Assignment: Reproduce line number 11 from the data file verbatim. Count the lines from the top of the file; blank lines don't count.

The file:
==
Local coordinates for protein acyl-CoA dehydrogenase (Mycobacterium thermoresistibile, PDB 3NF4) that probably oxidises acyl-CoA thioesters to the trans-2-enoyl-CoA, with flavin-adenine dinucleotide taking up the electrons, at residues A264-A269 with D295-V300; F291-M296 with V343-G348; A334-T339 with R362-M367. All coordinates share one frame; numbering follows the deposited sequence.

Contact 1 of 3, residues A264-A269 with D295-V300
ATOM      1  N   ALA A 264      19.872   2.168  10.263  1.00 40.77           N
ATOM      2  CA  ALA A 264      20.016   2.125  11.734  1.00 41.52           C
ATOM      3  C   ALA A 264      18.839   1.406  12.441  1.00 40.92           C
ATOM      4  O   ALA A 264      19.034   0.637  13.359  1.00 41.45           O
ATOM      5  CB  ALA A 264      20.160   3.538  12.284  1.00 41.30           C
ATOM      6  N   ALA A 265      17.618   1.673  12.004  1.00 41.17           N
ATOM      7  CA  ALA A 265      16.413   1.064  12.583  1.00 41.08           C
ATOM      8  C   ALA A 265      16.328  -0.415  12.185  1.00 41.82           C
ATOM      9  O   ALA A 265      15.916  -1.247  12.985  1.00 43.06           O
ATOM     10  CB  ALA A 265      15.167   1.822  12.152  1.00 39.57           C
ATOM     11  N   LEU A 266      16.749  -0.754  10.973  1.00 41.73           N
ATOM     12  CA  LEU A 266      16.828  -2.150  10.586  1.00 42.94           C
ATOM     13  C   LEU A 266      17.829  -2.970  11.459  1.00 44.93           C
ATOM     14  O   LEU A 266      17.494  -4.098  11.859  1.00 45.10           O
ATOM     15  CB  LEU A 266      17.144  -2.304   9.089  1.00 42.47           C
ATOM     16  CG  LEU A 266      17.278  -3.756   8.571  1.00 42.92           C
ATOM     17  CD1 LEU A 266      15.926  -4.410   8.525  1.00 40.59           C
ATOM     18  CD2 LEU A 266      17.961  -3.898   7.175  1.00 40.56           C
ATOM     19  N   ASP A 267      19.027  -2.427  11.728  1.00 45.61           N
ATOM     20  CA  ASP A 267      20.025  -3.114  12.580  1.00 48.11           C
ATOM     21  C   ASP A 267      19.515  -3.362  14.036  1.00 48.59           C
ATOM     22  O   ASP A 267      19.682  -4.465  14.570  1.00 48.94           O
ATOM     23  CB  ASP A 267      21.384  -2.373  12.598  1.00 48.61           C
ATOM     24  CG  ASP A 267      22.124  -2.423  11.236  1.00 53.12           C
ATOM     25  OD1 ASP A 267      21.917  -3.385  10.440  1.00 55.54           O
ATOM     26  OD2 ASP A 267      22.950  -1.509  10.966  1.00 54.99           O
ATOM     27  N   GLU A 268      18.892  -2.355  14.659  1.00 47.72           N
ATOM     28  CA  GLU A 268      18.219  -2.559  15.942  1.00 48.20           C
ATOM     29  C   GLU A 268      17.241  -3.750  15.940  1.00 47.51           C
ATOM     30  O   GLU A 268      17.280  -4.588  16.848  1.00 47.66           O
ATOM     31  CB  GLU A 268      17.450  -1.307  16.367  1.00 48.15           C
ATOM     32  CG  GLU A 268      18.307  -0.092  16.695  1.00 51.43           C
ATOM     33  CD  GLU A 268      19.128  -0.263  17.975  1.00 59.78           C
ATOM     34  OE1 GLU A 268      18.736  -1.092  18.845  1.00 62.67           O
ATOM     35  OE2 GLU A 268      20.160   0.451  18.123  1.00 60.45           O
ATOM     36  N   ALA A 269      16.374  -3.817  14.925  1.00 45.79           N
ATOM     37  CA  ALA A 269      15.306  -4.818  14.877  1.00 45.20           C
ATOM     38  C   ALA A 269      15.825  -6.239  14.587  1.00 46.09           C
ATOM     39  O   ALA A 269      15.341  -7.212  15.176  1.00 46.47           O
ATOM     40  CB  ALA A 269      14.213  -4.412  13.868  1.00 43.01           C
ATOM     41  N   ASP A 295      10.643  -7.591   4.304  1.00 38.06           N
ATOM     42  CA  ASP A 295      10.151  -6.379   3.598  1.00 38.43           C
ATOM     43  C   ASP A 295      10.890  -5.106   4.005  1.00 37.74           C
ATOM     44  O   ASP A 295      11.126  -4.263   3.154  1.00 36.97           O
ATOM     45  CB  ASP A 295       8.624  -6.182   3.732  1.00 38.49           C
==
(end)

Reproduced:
ATOM      9  O   ALA A 265      15.916  -1.247  12.985  1.00 43.06           O